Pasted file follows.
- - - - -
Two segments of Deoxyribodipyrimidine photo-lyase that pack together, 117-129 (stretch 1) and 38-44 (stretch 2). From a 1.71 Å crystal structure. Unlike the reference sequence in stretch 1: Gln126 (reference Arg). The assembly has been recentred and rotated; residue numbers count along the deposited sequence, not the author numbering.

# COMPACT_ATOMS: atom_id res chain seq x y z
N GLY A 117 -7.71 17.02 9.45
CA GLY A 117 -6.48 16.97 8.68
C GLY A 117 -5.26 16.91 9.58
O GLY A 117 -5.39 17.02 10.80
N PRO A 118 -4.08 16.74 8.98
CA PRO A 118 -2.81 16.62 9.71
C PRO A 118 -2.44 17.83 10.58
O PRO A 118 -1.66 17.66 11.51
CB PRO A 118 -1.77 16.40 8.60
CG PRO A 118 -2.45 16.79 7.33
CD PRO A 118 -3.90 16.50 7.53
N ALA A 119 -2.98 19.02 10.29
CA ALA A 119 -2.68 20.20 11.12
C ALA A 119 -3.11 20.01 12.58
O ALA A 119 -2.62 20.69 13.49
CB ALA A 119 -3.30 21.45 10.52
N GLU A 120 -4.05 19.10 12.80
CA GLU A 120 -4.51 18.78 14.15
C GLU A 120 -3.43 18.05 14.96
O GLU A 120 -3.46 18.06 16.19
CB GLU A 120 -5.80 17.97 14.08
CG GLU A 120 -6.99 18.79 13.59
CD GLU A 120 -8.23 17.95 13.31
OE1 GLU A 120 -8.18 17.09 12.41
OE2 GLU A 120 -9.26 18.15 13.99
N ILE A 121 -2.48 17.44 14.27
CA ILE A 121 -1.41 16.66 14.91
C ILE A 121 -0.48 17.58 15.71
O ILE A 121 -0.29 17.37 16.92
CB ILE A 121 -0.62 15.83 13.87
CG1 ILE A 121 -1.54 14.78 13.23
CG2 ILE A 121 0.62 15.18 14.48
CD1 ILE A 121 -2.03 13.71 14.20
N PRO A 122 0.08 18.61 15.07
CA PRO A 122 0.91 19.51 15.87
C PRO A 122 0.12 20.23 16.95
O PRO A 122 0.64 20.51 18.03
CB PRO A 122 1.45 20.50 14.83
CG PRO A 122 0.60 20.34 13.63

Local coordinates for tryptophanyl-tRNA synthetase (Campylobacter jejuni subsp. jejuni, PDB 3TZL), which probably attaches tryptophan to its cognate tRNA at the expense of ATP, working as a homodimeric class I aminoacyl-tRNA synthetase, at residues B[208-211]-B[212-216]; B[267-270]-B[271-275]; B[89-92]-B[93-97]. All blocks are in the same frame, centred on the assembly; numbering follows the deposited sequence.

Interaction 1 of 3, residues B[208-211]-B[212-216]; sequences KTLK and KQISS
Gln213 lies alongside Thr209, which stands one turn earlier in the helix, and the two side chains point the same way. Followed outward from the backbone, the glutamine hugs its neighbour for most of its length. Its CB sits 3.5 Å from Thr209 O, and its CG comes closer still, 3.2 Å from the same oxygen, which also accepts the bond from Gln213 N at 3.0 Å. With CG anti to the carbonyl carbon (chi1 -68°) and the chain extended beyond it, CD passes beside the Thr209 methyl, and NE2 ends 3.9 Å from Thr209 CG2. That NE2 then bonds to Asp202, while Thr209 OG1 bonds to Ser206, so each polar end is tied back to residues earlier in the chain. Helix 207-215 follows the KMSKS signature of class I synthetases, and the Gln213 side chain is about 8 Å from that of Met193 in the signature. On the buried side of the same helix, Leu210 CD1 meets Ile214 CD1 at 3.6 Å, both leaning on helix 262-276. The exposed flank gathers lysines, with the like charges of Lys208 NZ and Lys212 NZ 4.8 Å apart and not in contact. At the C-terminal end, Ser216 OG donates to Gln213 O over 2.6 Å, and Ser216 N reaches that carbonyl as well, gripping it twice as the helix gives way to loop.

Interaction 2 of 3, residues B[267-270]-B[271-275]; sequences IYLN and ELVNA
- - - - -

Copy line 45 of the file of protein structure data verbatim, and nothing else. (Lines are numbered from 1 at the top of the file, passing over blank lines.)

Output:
Interaction 2 of 3, residues B[267-270]-B[271-275]; sequences IYLN and ELVNA